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difiCa

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difiCa last won the day on August 3 2013

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    May 2013
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    Finland

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  1. With what I remember from reaction equations, how it works is: 3 H2=6 hydrogen atoms 1 N2=2 nitrogen atoms Thus, as it will be turned into NH3, two must be created when there are six hydrogens and two nitrogens around. The masses used, if I remember correctly, are irrelevant to the reaction equation, at least in this case.
  2. Do take maths HL. Most physics-related areas of study require it, and even if they don't, you will have a head start on your maths courses, provided that you stay on top of it. Chemistry may remain SL and I'd stick with four HLs if you're taking maths HL, just to have a back-up plan in case maths (or some other subject) falls apart.
  3. Until July, work, work, work and finish up applications for an F-1 US Visa. In and after July, celebrating results (hopefully) and getting ready to first move out of my apartment, stash most of my belongings somewhere and then move to Philadelphia, all of which might just require some planning.
  4. Any and all, pretty much. IB subjects are quite unhindering (with the plausible exception of Maths studies), but straight out of the IB you would be solely limited by SL Maths, which in some cases does not allow you to do mathematics, physics, economics or potentially computer science at university without extra certificates or other proof of mathematical ability. Otherwise, all paths are wide open given good grades - thus, do whatever you find yourself developing an interest in. Career choices are somewhat fluctuating at least in my experience, when entering the IB I was sure I wanted to become an investment banker in the quantitative side, now pretty much any other business-related profession or even law seem more attractive. For history and English, probably the most common occupation for either degree is either teacher or researcher, given the level of academia you're interested in joining. But there are plenty of other options around, especially for English (journalism, other writing-related occupations, public speaking...)
  5. 4 HLs is completely doable, I used to do 7 subjects with 4 HLs and then dropped Finnish Lit SL after one year as it was boring as hell. Afterwards, I was left with 4 HLs and 6 subjects, which was not too bad to be honest, except maths and physics were at times quite braincracking, but nothing one could not handle. I've had predicteds ranging from 43 to 39. But, as a word of advice, I'd say mark the drop deadlines for finals onto your calendar well in advance, so you can then drop a subject at the last minute for your exams. Especially chem is quite handy as IAs will stick no matter the level so there's no need to redo them, so if you find it hard, you can downgrade quite late in your IB career. However, I'd say it comes down to your plans for the future whether doing 4 HLs is worth it, as it obviously will be "unnecessary work" for the most part. If you're applying to the UK, I guess you should rather not do it since they will focus more on your grades than the holistic appearance of your application, but for the US and most other more holistic systems, challenging yourself will look good on your application. Finally, as with all things academic, keeping in pace should ensure you do well do matter how many subjects or HLs you have, but the more extra work you have, the more catching up you will have to do if you goof off at some point.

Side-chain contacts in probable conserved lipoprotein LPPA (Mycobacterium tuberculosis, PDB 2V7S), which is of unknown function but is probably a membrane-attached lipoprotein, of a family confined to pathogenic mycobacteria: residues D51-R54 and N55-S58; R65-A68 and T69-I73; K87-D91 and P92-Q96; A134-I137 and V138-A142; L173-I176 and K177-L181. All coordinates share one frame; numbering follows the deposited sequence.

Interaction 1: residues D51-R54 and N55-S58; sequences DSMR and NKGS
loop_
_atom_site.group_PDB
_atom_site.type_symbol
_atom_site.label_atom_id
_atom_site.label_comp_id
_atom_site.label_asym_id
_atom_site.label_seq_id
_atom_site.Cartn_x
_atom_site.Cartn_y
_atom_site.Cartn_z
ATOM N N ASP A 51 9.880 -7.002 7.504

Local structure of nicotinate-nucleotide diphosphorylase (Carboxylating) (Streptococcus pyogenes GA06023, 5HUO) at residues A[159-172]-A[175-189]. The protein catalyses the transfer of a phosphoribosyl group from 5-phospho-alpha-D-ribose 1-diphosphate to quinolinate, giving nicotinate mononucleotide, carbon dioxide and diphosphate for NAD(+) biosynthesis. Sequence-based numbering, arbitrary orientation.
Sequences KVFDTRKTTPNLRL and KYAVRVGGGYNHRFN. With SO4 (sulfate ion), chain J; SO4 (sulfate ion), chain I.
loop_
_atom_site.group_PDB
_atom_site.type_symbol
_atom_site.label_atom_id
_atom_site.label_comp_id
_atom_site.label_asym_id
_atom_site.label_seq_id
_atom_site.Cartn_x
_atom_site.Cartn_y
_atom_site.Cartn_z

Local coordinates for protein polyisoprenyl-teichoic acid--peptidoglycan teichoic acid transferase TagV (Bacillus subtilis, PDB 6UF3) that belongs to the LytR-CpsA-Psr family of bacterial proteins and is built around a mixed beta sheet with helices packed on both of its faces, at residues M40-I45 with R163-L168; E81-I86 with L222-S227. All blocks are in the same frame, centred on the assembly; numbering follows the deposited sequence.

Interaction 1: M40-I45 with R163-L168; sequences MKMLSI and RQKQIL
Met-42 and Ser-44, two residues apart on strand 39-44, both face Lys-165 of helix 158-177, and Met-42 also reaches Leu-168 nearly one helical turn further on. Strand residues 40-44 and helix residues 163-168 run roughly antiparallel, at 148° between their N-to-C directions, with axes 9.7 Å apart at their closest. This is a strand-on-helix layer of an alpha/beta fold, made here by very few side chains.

6. Nah, it does not really matter. The EE is the sort of thing which can boost your application (say, if you do it in the subject you're applying for), but I believe that unless you tell them, they will not even know your EE subject, just the predicted grade. Correct me if you know I'm wrong regarding the UK, but at least for the US it went so.
  7. Unless the application explicitly states that the reference must be written by a given school staff member, it should be okay for it to be written by anyone, especially if this "anyone" happens to be an alumnus of the school you are applying to.